MLB notes: Suzuki won't blame age

Seattle Mariners' Ichiro Suzuki lunges toward first base as Texas Rangers pitcher Darren O'Day...

Seattle Mariners' Ichiro Suzuki lunges toward first base as Texas Rangers pitcher Darren O'Day makes the out in the eighth inning of their MLB American League baseball game in Arlington, Texas, Sept., 24, 2011. (REUTERS/Tim Sharp)

QMI Agency

, Last Updated: 8:41 PM ET

Japan's greatest baseball export, Ichiro Suzuki, said he felt "mental stress" last year after seeing his record streak of 200-hit seasons snapped at 10.

"I felt desperate last season," the Seattle Mariners told reporters in Japan. "That doesn't happen to me very often. Mental stress is a lot worse than physical stress."

Suzuki, 38, had 262 hits in 2004 to set a single-season major-league record. He broke another record in 2009 when he became the first to get 200 hits in nine successive seasons, before extending it to 10.

"If I can get two or three hits every day, I never feel tired," Suzuki said. "One hit relieves my stress, it's better than an hour of massage."

He had 184 hits and a .272 average -- both career lows -- last season.

"Sometimes I feel I'm getting older, or more sensitive to what they say on TV," Suzuki said.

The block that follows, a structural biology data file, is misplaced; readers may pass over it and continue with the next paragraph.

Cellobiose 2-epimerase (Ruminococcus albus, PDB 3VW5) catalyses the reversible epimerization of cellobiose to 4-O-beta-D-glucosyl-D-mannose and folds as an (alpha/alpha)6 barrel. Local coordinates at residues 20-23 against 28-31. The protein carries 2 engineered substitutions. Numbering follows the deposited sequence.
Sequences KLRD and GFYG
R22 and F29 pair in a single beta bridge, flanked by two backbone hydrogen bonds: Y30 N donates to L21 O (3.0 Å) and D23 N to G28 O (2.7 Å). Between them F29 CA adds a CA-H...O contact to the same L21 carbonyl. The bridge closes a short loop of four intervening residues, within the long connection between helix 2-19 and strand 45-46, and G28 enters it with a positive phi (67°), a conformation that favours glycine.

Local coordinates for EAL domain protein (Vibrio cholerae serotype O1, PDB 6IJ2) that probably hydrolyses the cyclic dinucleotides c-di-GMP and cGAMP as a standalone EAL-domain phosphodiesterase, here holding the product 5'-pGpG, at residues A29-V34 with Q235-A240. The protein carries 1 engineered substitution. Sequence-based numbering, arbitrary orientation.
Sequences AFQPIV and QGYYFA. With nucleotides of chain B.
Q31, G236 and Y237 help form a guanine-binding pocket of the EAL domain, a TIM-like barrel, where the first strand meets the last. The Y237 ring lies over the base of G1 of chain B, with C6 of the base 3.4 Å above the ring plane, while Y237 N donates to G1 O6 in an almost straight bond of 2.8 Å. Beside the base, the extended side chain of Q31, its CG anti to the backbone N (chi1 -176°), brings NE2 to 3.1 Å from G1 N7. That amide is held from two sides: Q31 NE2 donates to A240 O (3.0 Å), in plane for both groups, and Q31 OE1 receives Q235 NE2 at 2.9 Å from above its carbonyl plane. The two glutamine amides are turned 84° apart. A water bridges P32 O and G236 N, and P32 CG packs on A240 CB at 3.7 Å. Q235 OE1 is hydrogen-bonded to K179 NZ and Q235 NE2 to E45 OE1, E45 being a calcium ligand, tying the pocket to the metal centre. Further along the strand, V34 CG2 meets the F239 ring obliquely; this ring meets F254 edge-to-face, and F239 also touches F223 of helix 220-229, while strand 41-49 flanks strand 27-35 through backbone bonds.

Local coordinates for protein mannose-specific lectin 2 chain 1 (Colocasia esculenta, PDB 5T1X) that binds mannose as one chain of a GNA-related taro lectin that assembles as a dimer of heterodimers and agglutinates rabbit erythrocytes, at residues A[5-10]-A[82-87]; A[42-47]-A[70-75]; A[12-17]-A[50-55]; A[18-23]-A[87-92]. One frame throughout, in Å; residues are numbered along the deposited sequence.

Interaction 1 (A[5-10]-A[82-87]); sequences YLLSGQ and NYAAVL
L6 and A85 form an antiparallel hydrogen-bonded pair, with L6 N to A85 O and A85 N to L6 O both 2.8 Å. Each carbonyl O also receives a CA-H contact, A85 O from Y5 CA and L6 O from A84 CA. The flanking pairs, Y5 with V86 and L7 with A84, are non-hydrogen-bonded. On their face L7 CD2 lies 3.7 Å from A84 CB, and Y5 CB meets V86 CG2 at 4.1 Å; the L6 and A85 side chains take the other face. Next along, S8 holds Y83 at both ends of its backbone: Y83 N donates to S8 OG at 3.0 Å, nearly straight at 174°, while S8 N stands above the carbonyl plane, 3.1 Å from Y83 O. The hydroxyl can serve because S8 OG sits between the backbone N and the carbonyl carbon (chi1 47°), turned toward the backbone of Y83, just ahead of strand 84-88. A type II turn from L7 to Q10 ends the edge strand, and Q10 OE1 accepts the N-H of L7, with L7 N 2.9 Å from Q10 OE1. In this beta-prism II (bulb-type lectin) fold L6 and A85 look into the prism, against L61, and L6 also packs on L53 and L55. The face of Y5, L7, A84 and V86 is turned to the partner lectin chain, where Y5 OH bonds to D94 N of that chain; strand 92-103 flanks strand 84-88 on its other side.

"It's a lame conclusion to blame everything on age. People are quick to point to age. Those kinds of people don't interest me."

RODNEY'S A RAY

Pitcher Fernando Rodney has signed a one-year, $2-million deal with the Tampa Bay Rays and will compete for the closer's job, according to an ESPN report Wednesday.

The right-hander will earn $1.75 million in 2012, with a $2.5-million option for 2013 or a $250,000 buyout.

The 34-year-old is 22-38 with a 4.29 earned-run average and 87 saves during a nine-year major league career -- the first seven with the Detroit Tigers.

After signing with the Los Angeles Angels as a free agent in 2010, Rodney was used as a setup man in 2010 and was more of a forgotten man in 2011, working little down the stretch.

PITCHES TOO HIGH

A couple of solid starting pitchers are still available on the free-agent market, but apparently the price isn't right.

Veterans Roy Oswalt and Hiroki Kuroda remain on the Red Sox' radar but not at their asking price, the Boston Globe reported Wednesday.

The New York Yankees apparently have been kicking Kuroda's tires, too.

Oswalt, 34, was 9-10 with a 3.69 earned-run average for the Philadelphia Phillies in 2011.

Kuroda, 36, had a 13-16 record and a 3.07 ERA for the Los Angeles Dodgers.

A source told the St. Louis Post-Dispatch that while Oswalt would like to pitch for the Cardinals, the feeling isn't mutual.

BRIEFLY

The Miami Marlins are on the verge of acquiring pitcher Carlos Zambrano from the Chicago Cubs, FoxSports.com reported Wednesday ... The Pittsburgh Pirates have signed pitcher Jo-Jo Reyes to a minor-league contract. Reyes was in the Toronto Blue Jays starting rotation for part of the 2011 season.


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